The so-called Braak’s hypothesis proposes that the disease process begins in the digestive tract and in the brain's center of smell. The theory is supported by the fact that symptoms associated with digestion and smell occur very early on in the disease.
Researchers at Lund University have previously mapped the spread of Parkinson’s in the brain. The disease progression is believed to be driven by a misfolded protein that clumps together and 'infects' neighbouring cells. Professor Jia-Yi Li's research team has now been able to track this process further, from the gut to the brain in rat models. The experiment shows how the toxic protein, alpha-synuclein, is transported from one cell to another before ultimately reaching the brain’s movement center, giving rise to the characteristic movement disorders in Parkinson’s disease.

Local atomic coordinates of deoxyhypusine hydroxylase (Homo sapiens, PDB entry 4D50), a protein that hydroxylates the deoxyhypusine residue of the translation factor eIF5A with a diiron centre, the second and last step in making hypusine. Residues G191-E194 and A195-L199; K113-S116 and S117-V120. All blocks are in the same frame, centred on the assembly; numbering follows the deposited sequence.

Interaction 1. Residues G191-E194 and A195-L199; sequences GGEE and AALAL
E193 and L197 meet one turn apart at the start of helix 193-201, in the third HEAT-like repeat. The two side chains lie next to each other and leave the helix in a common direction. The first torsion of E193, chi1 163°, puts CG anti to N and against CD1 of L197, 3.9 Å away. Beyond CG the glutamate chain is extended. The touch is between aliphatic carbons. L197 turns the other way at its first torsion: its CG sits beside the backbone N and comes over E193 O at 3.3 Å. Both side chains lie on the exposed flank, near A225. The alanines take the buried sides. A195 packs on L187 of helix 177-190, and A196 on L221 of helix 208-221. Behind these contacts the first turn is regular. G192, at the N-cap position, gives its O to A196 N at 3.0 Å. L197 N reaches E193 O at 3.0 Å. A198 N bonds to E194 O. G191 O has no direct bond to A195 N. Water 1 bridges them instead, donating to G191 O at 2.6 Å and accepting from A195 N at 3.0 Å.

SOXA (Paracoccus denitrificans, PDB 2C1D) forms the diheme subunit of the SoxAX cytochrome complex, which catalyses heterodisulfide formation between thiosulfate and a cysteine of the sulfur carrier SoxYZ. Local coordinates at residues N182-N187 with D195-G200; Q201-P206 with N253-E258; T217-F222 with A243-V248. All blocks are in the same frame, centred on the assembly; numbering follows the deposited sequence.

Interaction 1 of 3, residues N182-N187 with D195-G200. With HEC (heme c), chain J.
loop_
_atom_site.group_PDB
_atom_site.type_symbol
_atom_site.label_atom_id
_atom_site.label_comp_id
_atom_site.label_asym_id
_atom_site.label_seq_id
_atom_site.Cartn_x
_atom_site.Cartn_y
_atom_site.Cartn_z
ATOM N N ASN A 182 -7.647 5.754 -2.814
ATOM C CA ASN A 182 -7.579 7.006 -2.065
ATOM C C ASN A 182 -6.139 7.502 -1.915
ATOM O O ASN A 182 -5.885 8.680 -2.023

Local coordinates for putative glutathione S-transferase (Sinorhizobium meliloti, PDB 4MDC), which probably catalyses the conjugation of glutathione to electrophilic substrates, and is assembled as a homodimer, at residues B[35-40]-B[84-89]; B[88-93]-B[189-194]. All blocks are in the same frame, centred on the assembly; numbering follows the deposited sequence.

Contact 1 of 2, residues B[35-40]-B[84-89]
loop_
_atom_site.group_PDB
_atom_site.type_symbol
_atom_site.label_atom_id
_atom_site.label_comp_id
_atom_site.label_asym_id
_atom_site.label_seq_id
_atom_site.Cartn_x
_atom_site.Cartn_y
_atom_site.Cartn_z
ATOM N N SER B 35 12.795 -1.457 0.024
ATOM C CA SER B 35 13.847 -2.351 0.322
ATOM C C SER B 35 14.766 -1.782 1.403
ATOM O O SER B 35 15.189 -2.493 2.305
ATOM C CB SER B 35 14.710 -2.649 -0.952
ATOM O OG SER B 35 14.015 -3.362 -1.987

“We have now been able to prove that the disease process actually can travel from the peripheral nervous system to the central nervous system, in this case from the wall of the gut to the brain. In the longer term, this may give us new therapeutic targets to try to slow or stop the disease at an earlier stage”, says Professor Jia-Yi Li, research group leader for Neural Plasticity and Repair at Lund University.
The research team will now carry out further studies in which the mechanisms behind the transport of the harmful protein will be examined in detail. The current study suggests that the protein is transferred during nerve cell communication. It is at this point of interaction that the researchers want to intervene in order to put a stop to the further spread of the disease.
Jia-Yi Li, Professor of Neuroscience, Lund University
Neural Plasticity and Repair group
+46 (0) 46-2220525
Jia-Yi [dot] Li [at] med [dot] lu [dot] se
”Direct evidence of Parkinson pathology spread from the gastrointestinal tract to the brain in rats”